“You——”

At this moment, Weyland suddenly vanished.

Then, Kusla felt his vision falter, a thud echoing loudly in his mind.

Only then did he react. Weyland suddenly stormed in, landing a fist right at his chin, knocking him down.

Right when Kusla was about to pass out, he saw Weyland, looking down at him, while in a daze.

“found something worth protecting.”

His consciousness faded into darkness.

The moment he closed his eyes, he scented upon a faint sweet smell.

Kusla knew that he was dreaming.

For the scene before him was exactly the same as countless before.

He was standing still in the village he was born in, the surroundings burned to wasteland.

Thus it was a dream, certain scenes did happen in reality.

The tattered village had just been trampled upon by bandits, reduced to ash amidst the flames.

Typically, this dream would last until Kusla found his childhood friend amidst the rubble.

This was the part limited only to the dream, different from reality. She was in fact taken as target practice, killed by arrows. Kusla however hoped that she had burned to death instead.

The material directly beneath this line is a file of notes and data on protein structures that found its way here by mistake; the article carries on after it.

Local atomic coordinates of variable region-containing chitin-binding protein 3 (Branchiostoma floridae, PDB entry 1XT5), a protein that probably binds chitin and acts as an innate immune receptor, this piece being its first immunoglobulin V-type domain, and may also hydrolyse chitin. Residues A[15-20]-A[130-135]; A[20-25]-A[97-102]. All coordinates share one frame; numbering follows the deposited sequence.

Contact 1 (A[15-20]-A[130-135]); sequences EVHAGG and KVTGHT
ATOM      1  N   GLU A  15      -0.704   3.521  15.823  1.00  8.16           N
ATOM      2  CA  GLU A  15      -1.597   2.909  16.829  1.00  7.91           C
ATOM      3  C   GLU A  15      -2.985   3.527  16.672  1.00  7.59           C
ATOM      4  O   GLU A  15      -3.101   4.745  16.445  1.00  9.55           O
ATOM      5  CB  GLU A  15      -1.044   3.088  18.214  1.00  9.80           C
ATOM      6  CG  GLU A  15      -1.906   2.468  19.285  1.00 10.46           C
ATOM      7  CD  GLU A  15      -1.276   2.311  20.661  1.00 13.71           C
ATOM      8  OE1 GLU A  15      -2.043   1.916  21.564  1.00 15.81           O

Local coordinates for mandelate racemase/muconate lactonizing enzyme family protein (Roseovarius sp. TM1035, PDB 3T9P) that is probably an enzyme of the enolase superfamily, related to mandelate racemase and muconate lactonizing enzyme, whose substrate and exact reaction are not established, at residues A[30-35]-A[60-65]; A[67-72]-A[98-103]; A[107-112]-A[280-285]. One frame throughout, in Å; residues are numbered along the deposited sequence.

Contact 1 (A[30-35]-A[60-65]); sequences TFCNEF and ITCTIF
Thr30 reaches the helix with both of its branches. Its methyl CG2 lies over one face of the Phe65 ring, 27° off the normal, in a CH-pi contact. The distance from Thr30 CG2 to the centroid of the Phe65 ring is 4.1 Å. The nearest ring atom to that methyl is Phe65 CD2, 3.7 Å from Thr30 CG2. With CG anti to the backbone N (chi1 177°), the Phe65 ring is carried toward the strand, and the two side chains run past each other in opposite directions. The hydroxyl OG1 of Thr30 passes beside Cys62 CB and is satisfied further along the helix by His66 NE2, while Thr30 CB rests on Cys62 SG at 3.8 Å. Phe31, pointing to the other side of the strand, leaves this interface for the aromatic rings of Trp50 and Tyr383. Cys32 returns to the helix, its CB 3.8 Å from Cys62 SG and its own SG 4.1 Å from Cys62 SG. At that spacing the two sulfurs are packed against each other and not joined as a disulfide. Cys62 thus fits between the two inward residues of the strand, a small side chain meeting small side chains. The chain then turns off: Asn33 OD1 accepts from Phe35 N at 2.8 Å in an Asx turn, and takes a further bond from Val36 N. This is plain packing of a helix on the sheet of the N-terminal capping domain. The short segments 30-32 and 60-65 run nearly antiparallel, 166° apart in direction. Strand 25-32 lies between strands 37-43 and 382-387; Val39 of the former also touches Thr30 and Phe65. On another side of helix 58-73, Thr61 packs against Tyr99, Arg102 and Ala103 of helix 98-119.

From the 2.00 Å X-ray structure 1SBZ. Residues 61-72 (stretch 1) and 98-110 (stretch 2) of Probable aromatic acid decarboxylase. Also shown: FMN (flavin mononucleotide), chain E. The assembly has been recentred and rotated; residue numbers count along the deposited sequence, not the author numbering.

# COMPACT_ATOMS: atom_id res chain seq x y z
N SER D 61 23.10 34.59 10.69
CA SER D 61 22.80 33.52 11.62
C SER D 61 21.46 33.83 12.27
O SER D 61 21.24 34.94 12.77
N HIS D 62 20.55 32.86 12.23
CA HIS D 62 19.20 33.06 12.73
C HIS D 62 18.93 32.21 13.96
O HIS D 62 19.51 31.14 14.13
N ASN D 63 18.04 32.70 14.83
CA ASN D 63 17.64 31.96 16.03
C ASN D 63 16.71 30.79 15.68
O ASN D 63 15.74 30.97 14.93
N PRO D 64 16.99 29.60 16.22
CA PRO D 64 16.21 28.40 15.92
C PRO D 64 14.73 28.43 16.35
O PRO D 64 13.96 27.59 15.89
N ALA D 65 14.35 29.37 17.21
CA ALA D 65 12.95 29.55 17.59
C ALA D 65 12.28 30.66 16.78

However, he could not hear his childhood friend calling his name amidst the ruins.

He could only hear the galloping of the horses他, along with the heavy thuds of the armor. Those were the Knights, passing by once in a while, checking if the smoke was not simply borne out of mountain fire.

Once they saw the situation of the village and Kusla, they understood. In this state of the world, such situations were common. However, this was the first time it happened in Kusla’s life. He thought it was everything to the world.

Thus, the orphans who survived this tattered village could only rely on the Knights who were planning to turn around and head back.

He said, I wanted power.

Kusla recalled. He never was an alchemist right from the beginning. Back then, he bitterly wondered how he was going to get power, and the final conclusion he got was to obtain the sword of Orichalcum, and metallurgy was the mean to obtain Orichalcum.

If this power he yearned for was no more than a mean, the answered was obvious right from the beginning.

This was probably the reason.